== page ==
His Domain Phosphotyrosine Phosphatase (HDPTP), a key regulator of endocytic trafficking and receptor downregulation

Lead Research Organisation: University of Manchester
Department Name: Life Sciences

Abstract

The behaviour of cells within a tissue is controlled by their environment. Amongst the most important signals that cells receive are in the form of circulating small proteins called growth factors. These bind to specific receptors that are found on the surface of cells. Binding of growth factors causes the receptors to alter their pattern of interactions with many molecules inside the cell that control cell growth. In this way growth factor receptors act as essential bridges between the cell exterior and interior to stimulate proliferative, or mitogenic responses. In order to prevent such mitogenic responses continuing endlessly, which would lead to uncontrolled cell division, the growth factor receptor must be inactivated shortly after the growth factor binds. This is achieved by removing the activated receptor from the cell surface and sending it to a specialised compartment within the cell, where it can be degraded. This compartment is called the lysosome. Movement of the receptor from the cell surface to the lysosome involves the receptor being sequestered into regions of the cell surface membrane that invaginate and pinch off to form spherical packages, or vesicles, within the cell interior. These vesicles move in a directed fashion to the lysosome, via a number of intermediate compartments. The situation becomes more complicated when it is realised that the route that growth factor receptors take to the lysosome is also followed part of the way by other types of receptor, which are engaged in taking up nutrients. These receptors are returned to the cell surface from the intermediate compartments so that they can participate in further rounds of nutrient uptake. Hence, at a critical point along the pathway towards the lysosome, these receptors are selected away. The aim of this project is to understand how this diversion takes place.

Technical Summary

Downregulation of activated mitogenic receptors such as EGF receptor (EGFR) is crucial to controlling the longevity of mitogenic signalling responses. One essential component in the process of receptor downregulation is the transfer of the activated receptor from the cell surface to the endosome, and its ubiquitination and subsequent transport to the lysosome via the multivesicular body (MVB). This project grant application addresses the molecular basis for the selection of EGFR and other endocytosed cargo to the lysosomal pathway, and the formation of the MVB. Specifically, it examines the function of a novel regulator of this process, His Domain Phosphotyrosine Phosphatase (HDPTP). Preliminary evidence outlined in the application shows that HDPTP is essential for sorting ubiquitinated cargo at the early endosome and the formation of MVB. Loss of HDPTP blocks forward transport from the early endosome of EGFR and other cargo, leads to the accumulation of ubiquitinated proteins on endocytic compartments, and prevents the normal morphogenesis of MVB.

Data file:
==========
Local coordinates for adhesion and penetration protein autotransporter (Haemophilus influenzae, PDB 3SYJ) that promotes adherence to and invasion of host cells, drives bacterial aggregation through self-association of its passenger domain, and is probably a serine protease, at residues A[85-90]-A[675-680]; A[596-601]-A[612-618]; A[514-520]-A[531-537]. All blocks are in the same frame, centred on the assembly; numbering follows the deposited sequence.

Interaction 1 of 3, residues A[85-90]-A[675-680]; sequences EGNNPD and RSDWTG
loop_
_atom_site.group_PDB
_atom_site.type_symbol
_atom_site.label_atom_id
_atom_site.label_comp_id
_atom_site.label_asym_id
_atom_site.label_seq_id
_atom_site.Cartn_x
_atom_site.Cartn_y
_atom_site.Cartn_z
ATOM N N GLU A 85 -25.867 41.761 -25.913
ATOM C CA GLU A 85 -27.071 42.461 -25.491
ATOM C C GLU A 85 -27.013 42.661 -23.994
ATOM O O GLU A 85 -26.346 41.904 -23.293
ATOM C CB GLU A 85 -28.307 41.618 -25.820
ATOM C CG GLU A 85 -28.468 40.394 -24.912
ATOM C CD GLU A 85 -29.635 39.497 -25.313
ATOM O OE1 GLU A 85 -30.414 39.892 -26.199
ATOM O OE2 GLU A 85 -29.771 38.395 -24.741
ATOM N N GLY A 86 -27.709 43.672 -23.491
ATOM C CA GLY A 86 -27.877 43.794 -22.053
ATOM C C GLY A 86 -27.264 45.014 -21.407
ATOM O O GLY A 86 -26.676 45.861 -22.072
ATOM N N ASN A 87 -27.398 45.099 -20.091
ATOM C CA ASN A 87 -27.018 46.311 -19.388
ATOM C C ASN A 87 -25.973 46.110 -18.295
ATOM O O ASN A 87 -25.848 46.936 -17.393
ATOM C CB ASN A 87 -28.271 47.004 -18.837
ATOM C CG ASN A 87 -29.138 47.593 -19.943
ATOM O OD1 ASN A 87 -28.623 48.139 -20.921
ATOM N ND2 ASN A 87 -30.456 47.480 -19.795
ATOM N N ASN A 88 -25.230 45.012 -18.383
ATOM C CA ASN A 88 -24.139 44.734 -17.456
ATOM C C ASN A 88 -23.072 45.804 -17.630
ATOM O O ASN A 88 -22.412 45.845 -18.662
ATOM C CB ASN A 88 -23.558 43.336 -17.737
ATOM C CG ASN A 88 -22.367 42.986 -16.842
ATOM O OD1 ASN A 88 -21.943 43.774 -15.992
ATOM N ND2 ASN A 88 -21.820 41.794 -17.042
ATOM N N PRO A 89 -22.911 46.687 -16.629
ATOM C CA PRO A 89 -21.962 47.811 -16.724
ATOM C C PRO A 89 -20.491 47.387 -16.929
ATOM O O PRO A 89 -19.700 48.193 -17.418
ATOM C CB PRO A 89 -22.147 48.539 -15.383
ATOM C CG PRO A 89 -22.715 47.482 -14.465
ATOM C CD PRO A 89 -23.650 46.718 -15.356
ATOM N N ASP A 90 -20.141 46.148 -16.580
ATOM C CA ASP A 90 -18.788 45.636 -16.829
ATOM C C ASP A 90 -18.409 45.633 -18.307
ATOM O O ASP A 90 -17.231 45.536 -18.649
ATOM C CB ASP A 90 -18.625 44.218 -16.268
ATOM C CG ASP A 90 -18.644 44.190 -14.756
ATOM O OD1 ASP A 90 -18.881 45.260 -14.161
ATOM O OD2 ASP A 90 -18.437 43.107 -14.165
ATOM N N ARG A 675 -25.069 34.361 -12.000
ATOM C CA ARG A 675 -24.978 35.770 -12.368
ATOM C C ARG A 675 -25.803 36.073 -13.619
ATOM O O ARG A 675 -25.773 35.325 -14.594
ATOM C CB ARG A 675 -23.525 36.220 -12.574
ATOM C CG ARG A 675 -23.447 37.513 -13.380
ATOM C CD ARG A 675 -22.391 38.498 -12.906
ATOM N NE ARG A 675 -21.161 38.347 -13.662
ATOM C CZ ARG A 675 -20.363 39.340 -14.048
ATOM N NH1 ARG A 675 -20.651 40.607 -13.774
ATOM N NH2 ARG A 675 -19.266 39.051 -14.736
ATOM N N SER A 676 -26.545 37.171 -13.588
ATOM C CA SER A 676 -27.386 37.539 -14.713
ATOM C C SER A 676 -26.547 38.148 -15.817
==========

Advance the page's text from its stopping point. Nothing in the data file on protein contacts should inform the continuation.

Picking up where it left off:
HDPTP is a multidomain protein, and the project aims to investigate how each domain contributes to HDPTP function. This investigation will use a range of strategies, including the transfection of HDPTP mutants into RNAi-depleted cells in order to examine the effects of recessive mutations, the expression of dominant-negative mutants, and the reconstitution of partial HDPTP reactions in vitro. These studies will be combined with detailed phenotypic analysis to test, amongst others, the following hypotheses: that the HDPTP Bro1 domain is essential for regulating the assembly of ESCRT (Endosomal Sorting Complex Required for Transport) complexes; that the HDPTP V domain is important for recruiting deubiquitinating enzymes and other factors to the endosome; that the HDPTP PTP domain is an active PTPase with protein and/or lipid substrates that are important regulators of endocytic transport. The project will also examine in detail the role of HDPTP during the maturation of the MVB from a domain of the early endosome into a late endosome, capable of delivering its content to the lysosome. In particular, the project will investigate whether HDPTP contributes to endosome maturation by regulating the replacement on the endosome membrane of the small, early endosome-specific GTPase, Rab5, with the late endosome-specific GTPase, Rab7.

Publications

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Woodman P (2016) ESCRT-III on endosomes: new functions, new activation pathway. in The Biochemical journal

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Ridley C (2016) Biosynthesis of the polymeric gel-forming mucin MUC5B. in American journal of physiology. Lung cellular and molecular physiology

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Granger E (2014) The role of the cytoskeleton and molecular motors in endosomal dynamics in Seminars in Cell & Developmental Biology